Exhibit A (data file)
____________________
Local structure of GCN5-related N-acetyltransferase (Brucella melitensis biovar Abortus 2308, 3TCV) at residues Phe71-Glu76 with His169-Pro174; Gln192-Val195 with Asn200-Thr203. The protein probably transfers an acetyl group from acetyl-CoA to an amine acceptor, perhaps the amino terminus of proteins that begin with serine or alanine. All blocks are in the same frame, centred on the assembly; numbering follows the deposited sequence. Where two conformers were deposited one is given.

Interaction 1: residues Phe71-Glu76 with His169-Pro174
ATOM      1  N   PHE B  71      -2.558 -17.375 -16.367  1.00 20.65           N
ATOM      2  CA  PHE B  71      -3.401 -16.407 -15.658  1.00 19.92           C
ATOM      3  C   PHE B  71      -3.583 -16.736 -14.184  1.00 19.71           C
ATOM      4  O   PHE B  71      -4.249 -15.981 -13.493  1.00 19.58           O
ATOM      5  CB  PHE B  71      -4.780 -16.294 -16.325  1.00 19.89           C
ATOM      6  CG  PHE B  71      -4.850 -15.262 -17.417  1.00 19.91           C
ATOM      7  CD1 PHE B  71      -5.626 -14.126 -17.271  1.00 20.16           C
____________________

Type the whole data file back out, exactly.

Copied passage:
Local structure of GCN5-related N-acetyltransferase (Brucella melitensis biovar Abortus 2308, 3TCV) at residues Phe71-Glu76 with His169-Pro174; Gln192-Val195 with Asn200-Thr203. The protein probably transfers an acetyl group from acetyl-CoA to an amine acceptor, perhaps the amino terminus of proteins that begin with serine or alanine. All blocks are in the same frame, centred on the assembly; numbering follows the deposited sequence. Where two conformers were deposited one is given.

Interaction 1: residues Phe71-Glu76 with His169-Pro174
ATOM      1  N   PHE B  71      -2.558 -17.375 -16.367  1.00 20.65           N
ATOM      2  CA  PHE B  71      -3.401 -16.407 -15.658  1.00 19.92           C
ATOM      3  C   PHE B  71      -3.583 -16.736 -14.184  1.00 19.71           C
ATOM      4  O   PHE B  71      -4.249 -15.981 -13.493  1.00 19.58           O
ATOM      5  CB  PHE B  71      -4.780 -16.294 -16.325  1.00 19.89           C
ATOM      6  CG  PHE B  71      -4.850 -15.262 -17.417  1.00 19.91           C
ATOM      7  CD1 PHE B  71      -5.626 -14.126 -17.271  1.00 20.16           C